Observational Assessment of Fidelity to a Family-Centered Prevention Program: Differentiation and Predictive Validity

Saturday 2:30 – 3:45 Breakout F5

Presentor: Justin D. Smith

Justin D. Smith, Baylor University; Kimbree Brown, University of Oregon; Karina Ramos, University of Oregon; Nicole Thornton, Prevention Science Institute, University of Oregon; Thomas J. Dishion, REACH Institute, Arizona State University; Elizabeth A. Stormshak, Prevention Science Institute, University of Oregon ; Daniel S. Shaw, University of Pittsburgh; Melvin N. Wilson, University of Virginia


Assessing the fidelity with which evidence-based programs are implemented has critical implications for the validity of the findings  and for translation and scale out of interventions. A breakdown in treatment fidelity inhibits the ability to draw valid inferences regarding the nature of a putative treatment effect. In this study, we conducted a randomized experiment to determine whether ratings of fidelity to the Family Check-Up (FCU) provided on the COACH rating system could differentiate levels of training in the model. Further, we evaluated the predictive validity of fidelity ratings on clinically meaningful outcomes. Trained coders observationally rated 75 intervention sessions for fidelity. Three groups of 25 sessions each were randomly selected from the intervention arms of an efficacy trial, an effectiveness trial, and from treatment as usual provided by licensed therapists with no training in the FCU model. Results indicated declining ratings of fidelity corresponding to the level of the therapists’ training in the FCU. Further, COACH ratings were predictive of child conduct problem ratings at posttreatment, controlling for baseline levels, for only those families who received the FCU; there was no relation between COACH scores and outcomes in the treatment as usual condition. These findings indicate that the COACH system reliably differentiates the level of fidelity to the FCU and that scores are predictive of child outcomes. Post hoc analyses indicates that conceptual accuracy to the FCU was the primary substantive difference between levels of training and also could explain the lack of predictive validity of the COACH score in the treatment as usual group. Future directions of fidelity assessment are discussed.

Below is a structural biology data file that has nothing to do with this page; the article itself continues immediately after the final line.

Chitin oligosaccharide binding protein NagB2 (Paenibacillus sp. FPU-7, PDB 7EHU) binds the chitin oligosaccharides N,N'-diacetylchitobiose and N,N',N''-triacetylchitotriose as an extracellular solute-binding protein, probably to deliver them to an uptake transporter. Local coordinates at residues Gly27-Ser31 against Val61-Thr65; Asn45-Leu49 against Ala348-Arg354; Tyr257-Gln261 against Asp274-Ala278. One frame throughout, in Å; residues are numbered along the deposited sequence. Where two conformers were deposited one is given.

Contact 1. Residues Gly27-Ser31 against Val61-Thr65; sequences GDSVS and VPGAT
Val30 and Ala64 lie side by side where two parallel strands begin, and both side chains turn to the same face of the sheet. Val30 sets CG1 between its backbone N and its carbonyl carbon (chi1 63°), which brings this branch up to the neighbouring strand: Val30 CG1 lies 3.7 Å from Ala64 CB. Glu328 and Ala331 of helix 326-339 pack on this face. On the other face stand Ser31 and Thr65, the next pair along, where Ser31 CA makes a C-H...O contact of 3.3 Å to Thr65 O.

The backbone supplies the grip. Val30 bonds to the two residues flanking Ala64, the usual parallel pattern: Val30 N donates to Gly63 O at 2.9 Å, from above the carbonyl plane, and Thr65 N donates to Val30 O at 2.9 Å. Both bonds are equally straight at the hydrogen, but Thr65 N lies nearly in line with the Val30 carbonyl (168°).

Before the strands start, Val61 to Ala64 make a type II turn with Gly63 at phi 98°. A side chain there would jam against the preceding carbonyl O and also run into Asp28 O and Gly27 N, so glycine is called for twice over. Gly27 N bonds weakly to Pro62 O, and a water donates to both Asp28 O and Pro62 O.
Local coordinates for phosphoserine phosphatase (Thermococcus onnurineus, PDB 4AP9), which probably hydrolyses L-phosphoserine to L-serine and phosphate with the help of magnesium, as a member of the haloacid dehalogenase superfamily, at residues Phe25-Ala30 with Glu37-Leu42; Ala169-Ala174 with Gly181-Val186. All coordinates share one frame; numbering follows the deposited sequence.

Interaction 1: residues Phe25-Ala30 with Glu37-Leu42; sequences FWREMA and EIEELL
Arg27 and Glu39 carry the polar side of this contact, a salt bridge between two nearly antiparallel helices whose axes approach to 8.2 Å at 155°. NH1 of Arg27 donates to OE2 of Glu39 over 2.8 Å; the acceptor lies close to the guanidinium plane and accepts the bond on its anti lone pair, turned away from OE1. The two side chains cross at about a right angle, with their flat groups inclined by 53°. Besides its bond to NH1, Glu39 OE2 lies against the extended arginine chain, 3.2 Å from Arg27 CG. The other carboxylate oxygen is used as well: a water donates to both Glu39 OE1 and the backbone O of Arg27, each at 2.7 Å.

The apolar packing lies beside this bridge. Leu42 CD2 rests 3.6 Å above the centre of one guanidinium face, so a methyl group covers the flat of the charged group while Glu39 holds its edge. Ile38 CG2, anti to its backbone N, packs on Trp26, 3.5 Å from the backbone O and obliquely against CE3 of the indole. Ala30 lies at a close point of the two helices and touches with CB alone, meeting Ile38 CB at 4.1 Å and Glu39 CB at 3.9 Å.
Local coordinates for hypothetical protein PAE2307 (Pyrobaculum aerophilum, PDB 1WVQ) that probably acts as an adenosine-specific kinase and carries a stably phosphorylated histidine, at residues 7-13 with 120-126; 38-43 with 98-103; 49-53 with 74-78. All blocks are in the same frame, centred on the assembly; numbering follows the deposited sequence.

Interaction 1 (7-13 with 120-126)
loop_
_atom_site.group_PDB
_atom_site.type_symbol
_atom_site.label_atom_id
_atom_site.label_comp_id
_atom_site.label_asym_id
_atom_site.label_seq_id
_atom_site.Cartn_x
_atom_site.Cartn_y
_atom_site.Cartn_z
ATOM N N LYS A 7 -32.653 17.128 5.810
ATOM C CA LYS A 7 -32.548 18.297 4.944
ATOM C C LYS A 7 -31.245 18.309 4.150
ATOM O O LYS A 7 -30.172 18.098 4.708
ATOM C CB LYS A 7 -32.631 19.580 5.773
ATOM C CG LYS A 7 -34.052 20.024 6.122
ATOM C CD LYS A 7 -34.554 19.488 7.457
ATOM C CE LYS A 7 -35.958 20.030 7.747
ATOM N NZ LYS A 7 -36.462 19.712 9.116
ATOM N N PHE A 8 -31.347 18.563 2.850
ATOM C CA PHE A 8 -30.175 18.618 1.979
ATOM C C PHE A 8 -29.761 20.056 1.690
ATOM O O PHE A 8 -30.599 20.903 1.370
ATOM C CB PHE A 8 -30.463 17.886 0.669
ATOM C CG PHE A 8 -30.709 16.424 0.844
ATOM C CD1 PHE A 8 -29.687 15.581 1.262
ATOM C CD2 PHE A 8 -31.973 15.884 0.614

Strategies and Challenges in Housing First Fidelity: A Multistate Qualitative Analysis

Saturday 2:30 – 3:45 Breakout F5

Presentor: Mimi Choy-Brown and Emmy Tiderington

Mimi Choy-Brown, Silver School of Social Work, New York University; Emmy Tiderington, Silver School of Social Work, New York University; Bikki Tran Smith, Silver School of Social Work, New York University; Deborah K. Padgett, Silver School of Social Work, New York University